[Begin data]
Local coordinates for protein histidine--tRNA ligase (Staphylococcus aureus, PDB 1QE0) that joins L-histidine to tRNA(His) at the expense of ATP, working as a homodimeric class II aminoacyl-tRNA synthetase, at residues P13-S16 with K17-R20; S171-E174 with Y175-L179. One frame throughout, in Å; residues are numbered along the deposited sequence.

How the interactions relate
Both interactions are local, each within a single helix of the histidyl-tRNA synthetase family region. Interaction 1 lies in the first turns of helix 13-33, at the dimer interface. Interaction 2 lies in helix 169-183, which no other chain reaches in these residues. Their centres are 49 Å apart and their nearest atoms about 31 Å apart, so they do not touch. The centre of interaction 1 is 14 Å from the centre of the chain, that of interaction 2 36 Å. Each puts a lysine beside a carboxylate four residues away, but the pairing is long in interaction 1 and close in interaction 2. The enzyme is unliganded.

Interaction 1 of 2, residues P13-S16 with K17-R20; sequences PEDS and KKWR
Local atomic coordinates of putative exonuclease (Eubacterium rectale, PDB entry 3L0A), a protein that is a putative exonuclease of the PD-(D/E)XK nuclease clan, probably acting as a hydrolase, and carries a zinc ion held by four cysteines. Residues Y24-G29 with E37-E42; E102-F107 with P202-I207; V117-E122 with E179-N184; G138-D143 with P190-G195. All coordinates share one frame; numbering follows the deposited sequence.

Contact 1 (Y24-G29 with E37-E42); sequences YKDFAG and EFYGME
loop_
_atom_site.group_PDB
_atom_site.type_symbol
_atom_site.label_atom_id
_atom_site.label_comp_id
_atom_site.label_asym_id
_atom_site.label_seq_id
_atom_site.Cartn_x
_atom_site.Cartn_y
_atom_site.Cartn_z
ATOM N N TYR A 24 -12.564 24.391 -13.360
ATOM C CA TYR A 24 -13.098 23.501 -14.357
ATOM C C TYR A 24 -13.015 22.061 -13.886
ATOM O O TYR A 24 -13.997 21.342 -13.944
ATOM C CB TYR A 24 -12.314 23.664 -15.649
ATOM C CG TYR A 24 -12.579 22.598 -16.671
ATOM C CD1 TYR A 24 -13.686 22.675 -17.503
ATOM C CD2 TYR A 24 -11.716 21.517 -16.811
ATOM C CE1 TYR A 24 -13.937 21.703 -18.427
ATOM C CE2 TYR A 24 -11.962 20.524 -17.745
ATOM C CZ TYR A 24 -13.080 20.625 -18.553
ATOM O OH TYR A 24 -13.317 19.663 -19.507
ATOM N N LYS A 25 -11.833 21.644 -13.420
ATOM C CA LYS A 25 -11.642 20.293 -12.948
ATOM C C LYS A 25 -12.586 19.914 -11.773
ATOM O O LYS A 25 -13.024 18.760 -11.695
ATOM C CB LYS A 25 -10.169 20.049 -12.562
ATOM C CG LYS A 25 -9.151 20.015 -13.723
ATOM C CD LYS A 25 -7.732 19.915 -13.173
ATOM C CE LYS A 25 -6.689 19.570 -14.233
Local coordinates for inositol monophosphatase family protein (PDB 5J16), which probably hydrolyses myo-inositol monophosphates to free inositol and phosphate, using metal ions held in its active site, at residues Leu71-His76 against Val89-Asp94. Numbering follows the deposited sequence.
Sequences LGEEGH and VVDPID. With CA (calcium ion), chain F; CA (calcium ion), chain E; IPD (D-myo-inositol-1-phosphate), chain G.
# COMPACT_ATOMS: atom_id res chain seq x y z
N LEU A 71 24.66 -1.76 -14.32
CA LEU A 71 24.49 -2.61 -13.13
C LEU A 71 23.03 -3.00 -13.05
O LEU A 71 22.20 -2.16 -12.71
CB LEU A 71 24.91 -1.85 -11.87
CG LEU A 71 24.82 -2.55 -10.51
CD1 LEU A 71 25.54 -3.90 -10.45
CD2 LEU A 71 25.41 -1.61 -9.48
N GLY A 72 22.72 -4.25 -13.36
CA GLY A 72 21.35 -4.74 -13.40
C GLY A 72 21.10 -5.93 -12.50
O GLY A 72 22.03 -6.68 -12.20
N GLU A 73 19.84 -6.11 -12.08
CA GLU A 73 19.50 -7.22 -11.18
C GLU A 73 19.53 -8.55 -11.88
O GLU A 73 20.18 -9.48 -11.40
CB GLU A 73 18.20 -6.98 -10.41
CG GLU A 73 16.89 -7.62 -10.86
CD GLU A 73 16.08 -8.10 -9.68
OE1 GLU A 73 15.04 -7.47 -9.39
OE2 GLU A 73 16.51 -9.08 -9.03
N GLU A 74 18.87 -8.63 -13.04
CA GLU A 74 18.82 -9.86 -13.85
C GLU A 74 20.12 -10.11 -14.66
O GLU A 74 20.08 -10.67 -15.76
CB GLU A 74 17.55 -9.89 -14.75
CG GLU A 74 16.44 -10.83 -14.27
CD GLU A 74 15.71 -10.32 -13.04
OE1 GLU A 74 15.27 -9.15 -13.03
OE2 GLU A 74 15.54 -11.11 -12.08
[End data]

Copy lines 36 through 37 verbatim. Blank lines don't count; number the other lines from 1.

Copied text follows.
ATOM C CE LYS A 25 -6.689 19.570 -14.233
Local coordinates for inositol monophosphatase family protein (PDB 5J16), which probably hydrolyses myo-inositol monophosphates to free inositol and phosphate, using metal ions held in its active site, at residues Leu71-His76 against Val89-Asp94. Numbering follows the deposited sequence.